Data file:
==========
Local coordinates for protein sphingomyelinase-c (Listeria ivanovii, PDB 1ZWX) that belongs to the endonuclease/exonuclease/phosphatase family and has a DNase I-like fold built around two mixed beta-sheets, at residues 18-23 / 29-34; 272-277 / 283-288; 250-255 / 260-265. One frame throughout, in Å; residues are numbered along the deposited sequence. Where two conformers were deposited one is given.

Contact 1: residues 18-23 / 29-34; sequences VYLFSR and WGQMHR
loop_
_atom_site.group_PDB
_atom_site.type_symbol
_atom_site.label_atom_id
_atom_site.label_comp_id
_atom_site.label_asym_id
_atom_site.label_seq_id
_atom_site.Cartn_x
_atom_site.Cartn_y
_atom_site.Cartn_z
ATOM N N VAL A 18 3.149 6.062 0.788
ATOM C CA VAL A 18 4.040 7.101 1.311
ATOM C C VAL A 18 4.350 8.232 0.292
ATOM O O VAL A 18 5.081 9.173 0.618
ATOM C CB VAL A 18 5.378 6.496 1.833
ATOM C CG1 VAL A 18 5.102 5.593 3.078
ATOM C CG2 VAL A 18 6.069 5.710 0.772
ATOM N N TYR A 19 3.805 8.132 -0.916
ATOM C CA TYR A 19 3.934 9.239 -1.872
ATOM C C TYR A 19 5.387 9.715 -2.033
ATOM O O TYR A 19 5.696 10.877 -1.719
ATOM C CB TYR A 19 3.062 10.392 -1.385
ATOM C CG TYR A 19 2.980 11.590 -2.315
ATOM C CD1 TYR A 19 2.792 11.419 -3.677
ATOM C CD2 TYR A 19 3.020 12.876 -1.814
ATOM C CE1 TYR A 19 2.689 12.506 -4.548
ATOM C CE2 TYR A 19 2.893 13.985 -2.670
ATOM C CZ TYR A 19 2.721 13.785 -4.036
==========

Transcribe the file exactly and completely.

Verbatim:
Local coordinates for protein sphingomyelinase-c (Listeria ivanovii, PDB 1ZWX) that belongs to the endonuclease/exonuclease/phosphatase family and has a DNase I-like fold built around two mixed beta-sheets, at residues 18-23 / 29-34; 272-277 / 283-288; 250-255 / 260-265. One frame throughout, in Å; residues are numbered along the deposited sequence. Where two conformers were deposited one is given.

Contact 1: residues 18-23 / 29-34; sequences VYLFSR and WGQMHR
loop_
_atom_site.group_PDB
_atom_site.type_symbol
_atom_site.label_atom_id
_atom_site.label_comp_id
_atom_site.label_asym_id
_atom_site.label_seq_id
_atom_site.Cartn_x
_atom_site.Cartn_y
_atom_site.Cartn_z
ATOM N N VAL A 18 3.149 6.062 0.788
ATOM C CA VAL A 18 4.040 7.101 1.311
ATOM C C VAL A 18 4.350 8.232 0.292
ATOM O O VAL A 18 5.081 9.173 0.618
ATOM C CB VAL A 18 5.378 6.496 1.833
ATOM C CG1 VAL A 18 5.102 5.593 3.078
ATOM C CG2 VAL A 18 6.069 5.710 0.772
ATOM N N TYR A 19 3.805 8.132 -0.916
ATOM C CA TYR A 19 3.934 9.239 -1.872
ATOM C C TYR A 19 5.387 9.715 -2.033
ATOM O O TYR A 19 5.696 10.877 -1.719
ATOM C CB TYR A 19 3.062 10.392 -1.385
ATOM C CG TYR A 19 2.980 11.590 -2.315
ATOM C CD1 TYR A 19 2.792 11.419 -3.677
ATOM C CD2 TYR A 19 3.020 12.876 -1.814
ATOM C CE1 TYR A 19 2.689 12.506 -4.548
ATOM C CE2 TYR A 19 2.893 13.985 -2.670
ATOM C CZ TYR A 19 2.721 13.785 -4.036